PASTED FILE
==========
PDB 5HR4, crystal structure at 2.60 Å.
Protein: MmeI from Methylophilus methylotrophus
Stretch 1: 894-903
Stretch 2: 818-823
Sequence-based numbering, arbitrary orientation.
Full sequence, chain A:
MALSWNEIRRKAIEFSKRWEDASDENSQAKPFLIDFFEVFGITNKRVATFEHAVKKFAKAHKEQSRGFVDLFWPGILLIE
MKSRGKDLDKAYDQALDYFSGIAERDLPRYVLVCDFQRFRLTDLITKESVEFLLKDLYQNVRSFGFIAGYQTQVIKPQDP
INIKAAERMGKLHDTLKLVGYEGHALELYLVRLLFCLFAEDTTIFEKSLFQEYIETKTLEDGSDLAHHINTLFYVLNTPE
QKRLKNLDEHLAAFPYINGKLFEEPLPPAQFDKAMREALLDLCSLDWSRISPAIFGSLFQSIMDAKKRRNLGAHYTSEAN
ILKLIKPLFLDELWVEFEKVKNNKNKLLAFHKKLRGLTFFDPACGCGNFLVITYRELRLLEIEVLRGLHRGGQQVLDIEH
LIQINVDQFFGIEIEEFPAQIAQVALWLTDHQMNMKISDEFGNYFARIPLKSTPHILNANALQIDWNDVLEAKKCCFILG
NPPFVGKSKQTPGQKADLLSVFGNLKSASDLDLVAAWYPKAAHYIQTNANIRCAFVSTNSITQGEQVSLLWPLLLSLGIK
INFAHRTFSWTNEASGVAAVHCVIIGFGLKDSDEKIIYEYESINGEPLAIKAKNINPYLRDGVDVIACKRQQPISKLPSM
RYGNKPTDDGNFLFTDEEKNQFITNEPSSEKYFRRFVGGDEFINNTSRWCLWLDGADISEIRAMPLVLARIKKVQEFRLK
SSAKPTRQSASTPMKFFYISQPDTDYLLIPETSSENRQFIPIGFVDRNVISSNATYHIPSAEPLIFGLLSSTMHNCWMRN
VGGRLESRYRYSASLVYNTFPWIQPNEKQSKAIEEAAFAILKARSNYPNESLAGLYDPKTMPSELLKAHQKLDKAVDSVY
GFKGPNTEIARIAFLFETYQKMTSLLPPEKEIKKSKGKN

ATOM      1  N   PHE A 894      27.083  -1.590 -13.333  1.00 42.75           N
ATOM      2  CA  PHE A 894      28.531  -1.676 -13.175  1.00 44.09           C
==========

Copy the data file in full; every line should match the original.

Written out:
PDB 5HR4, crystal structure at 2.60 Å.
Protein: MmeI from Methylophilus methylotrophus
Stretch 1: 894-903
Stretch 2: 818-823
Sequence-based numbering, arbitrary orientation.
Full sequence, chain A:
MALSWNEIRRKAIEFSKRWEDASDENSQAKPFLIDFFEVFGITNKRVATFEHAVKKFAKAHKEQSRGFVDLFWPGILLIE
MKSRGKDLDKAYDQALDYFSGIAERDLPRYVLVCDFQRFRLTDLITKESVEFLLKDLYQNVRSFGFIAGYQTQVIKPQDP
INIKAAERMGKLHDTLKLVGYEGHALELYLVRLLFCLFAEDTTIFEKSLFQEYIETKTLEDGSDLAHHINTLFYVLNTPE
QKRLKNLDEHLAAFPYINGKLFEEPLPPAQFDKAMREALLDLCSLDWSRISPAIFGSLFQSIMDAKKRRNLGAHYTSEAN
ILKLIKPLFLDELWVEFEKVKNNKNKLLAFHKKLRGLTFFDPACGCGNFLVITYRELRLLEIEVLRGLHRGGQQVLDIEH
LIQINVDQFFGIEIEEFPAQIAQVALWLTDHQMNMKISDEFGNYFARIPLKSTPHILNANALQIDWNDVLEAKKCCFILG
NPPFVGKSKQTPGQKADLLSVFGNLKSASDLDLVAAWYPKAAHYIQTNANIRCAFVSTNSITQGEQVSLLWPLLLSLGIK
INFAHRTFSWTNEASGVAAVHCVIIGFGLKDSDEKIIYEYESINGEPLAIKAKNINPYLRDGVDVIACKRQQPISKLPSM
RYGNKPTDDGNFLFTDEEKNQFITNEPSSEKYFRRFVGGDEFINNTSRWCLWLDGADISEIRAMPLVLARIKKVQEFRLK
SSAKPTRQSASTPMKFFYISQPDTDYLLIPETSSENRQFIPIGFVDRNVISSNATYHIPSAEPLIFGLLSSTMHNCWMRN
VGGRLESRYRYSASLVYNTFPWIQPNEKQSKAIEEAAFAILKARSNYPNESLAGLYDPKTMPSELLKAHQKLDKAVDSVY
GFKGPNTEIARIAFLFETYQKMTSLLPPEKEIKKSKGKN

ATOM      1  N   PHE A 894      27.083  -1.590 -13.333  1.00 42.75           N
ATOM      2  CA  PHE A 894      28.531  -1.676 -13.175  1.00 44.09           C